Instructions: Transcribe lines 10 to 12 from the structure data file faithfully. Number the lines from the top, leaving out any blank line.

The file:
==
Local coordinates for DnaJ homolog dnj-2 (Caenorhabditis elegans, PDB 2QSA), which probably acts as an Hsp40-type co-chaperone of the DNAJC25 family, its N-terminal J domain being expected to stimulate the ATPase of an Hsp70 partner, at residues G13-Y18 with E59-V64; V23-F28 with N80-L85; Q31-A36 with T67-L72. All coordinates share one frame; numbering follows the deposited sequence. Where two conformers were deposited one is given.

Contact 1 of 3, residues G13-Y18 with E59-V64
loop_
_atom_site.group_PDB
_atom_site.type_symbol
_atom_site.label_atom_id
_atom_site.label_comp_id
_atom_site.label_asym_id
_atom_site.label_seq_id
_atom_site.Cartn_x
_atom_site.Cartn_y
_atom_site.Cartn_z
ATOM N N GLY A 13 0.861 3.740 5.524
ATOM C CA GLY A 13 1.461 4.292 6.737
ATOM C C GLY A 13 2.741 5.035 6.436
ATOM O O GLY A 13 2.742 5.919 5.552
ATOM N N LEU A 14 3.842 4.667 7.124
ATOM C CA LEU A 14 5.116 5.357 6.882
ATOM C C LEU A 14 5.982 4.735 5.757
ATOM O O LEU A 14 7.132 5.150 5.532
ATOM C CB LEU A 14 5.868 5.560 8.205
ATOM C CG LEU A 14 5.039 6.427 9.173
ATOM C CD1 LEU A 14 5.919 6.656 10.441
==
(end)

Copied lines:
_atom_site.Cartn_x
_atom_site.Cartn_y
_atom_site.Cartn_z